STOLLMEYER, JEFFREY BAXTER, died in a Florida hospital on September 10, 1989, aged 68, as a result of being shot five times and beaten about the head by intruders to his Port-of-Spain, Trinidad, home. His wife and son also were injured in the attack. Youngest of six brothers, Stollmeyer was a considerable influence in West Indies cricket, both on and off the field, first during the days when whites controlled the game, and then in the transition to a more democratic process. Tall and graceful with a good range of strokes marked especially by the drive, he made his major impact on the international scene with his solid left-hand opening partner, Allan Rae, providing the base on which Weekes, Worrell and Walcott were to build so effectively on the 1950 tour of England. It was this series, won 3-1, that catapulted West Indies into the top rank of Test teams.
Stollmeyer began his Test career a decade earlier when, at the age of eighteen, he toured England in 1939, along with his brother, Victor, making 59 at Lord's in his début innings, the same score at The Oval in the Third Test, and averaging 30.53 for the tour from 916 runs. In 1948-49 he and Rae established West Indies' first reliable opening partnership, putting on 239 against India at Madras. Stollmeyer's 160 was the highest of his four Test centuries. As vice-captain of the team in England in 1950, he played a significant role in its success, averaging 50.83 in the Tests with a top score of 78, and scoring 1,334 runs in all first-class matches, including 198 against Sussex at Hove.
He batted almost five and a half hours there, despite a severely bruised hand, and he and Rae (179) established a record for any West Indian wicket in England with their opening stand of 355 in 4 hours 40 minutes. But it was a different story for the West Indians in Australia in 1951-52, brought back to earth largely by the short-pitched bowling of Miller and Lindwall. Stollmeyer made a brave century in the final Test, captaining the side after a disillusioned John Goddard had stood down. He retained the captaincy for the home series against India in 1952-53, England in 1953-54 and Australia in 1954-55; but his captaincy was not as imaginative and aggressive as his strokeplay.
The blunter approach of Goddard persuaded the selectors to bring him back at the age of 38 to lead the 1957 team to England, Stollmeyer, disappointed, chose to retire from first-class cricket. His Test career had brought 2,159 runs at an average of 42.33, while his first-class total was 7,942 runs at 44.61 with fourteen centuries, the highest being 324 at Port-of-Spain for Trinidad against British Guiana in 1946-47. His third-wicket stand with Gerry Gomez of 434 in that match remained a national record at the time of his death. Stollmeyer bowled modest leg-spin, which brought him 55 wickets at 45 runs each, and he held 93 catches.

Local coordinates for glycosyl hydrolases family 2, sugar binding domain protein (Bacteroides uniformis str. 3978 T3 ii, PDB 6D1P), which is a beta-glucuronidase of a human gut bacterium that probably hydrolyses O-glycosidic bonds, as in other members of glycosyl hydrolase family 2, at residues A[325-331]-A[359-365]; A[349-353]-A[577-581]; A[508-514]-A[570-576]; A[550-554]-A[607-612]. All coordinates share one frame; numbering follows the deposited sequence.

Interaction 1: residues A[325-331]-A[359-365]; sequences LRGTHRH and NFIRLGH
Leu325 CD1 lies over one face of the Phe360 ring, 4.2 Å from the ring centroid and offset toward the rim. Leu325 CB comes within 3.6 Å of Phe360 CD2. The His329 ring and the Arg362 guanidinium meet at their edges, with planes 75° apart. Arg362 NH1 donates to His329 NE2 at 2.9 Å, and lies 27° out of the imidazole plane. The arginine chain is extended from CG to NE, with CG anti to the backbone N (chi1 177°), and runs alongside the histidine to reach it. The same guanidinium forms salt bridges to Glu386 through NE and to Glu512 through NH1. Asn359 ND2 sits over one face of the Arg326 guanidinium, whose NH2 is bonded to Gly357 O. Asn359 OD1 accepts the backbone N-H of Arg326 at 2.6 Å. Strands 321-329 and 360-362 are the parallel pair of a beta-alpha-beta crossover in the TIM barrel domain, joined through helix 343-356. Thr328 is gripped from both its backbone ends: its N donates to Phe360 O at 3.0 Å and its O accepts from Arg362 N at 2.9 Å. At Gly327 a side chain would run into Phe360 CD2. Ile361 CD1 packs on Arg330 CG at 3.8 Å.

Yet his chief contribution to the game was perhaps in administration, where his courteous nature and principled approach made him a calming influence during difficult days. He worked closely with Gomez in persuading West Indies cricket that the time had come to give black players their proper say, culminating in the appointment of Frank Worrell as captain. Stollmeyer served as a member of the West Indies Board of Control and Test selector before becoming Board president in 1974 - one of the most demanding administrative roles in cricket because of the range of interests, backgrounds and the sheer geographical stretch of the regions and organisations.
There was extra tension for Stollmeyer when, in 1977, most current West Indies players joined Packer's World Series Cricket and were given strong support from the cricket public. A traditionalist who feared the impact of outside commercial influence on the game, Stollmeyer demonstrated his strength of character by his continued opposition to WSC. Despite demands that he resign, Stollmeyer's sense of duty inspired him to continue in office, and he rode out the storm.
However, he remained unhappy with much of the change WSC had brought, especially in the advance of one-day cricket, which he regarded as not worth watching. He stood down as a Board member in 1981 but remained closely connected with the game, and was regularly consulted by later players and administrators.
His 1983 autobiography, Everything Under the Sun, was a simply told but informative, incisive study of the development of cricket in the modern West Indies. In it was the pointed comment that the future of West Indies cricket is linked closely, for several reasons, to the issue of South Africa, given the risk that cricket might split on this point. Stollmeyer's involvement in a wide range of activities stretched to politics - he was a senator in the Trinidad Parliament - and business interests, and his close links with other cricketing countries continued through out his life. Just before the attack that led to his death, he was named as Australia's first Honorary Consul in Trinidad and Tobago.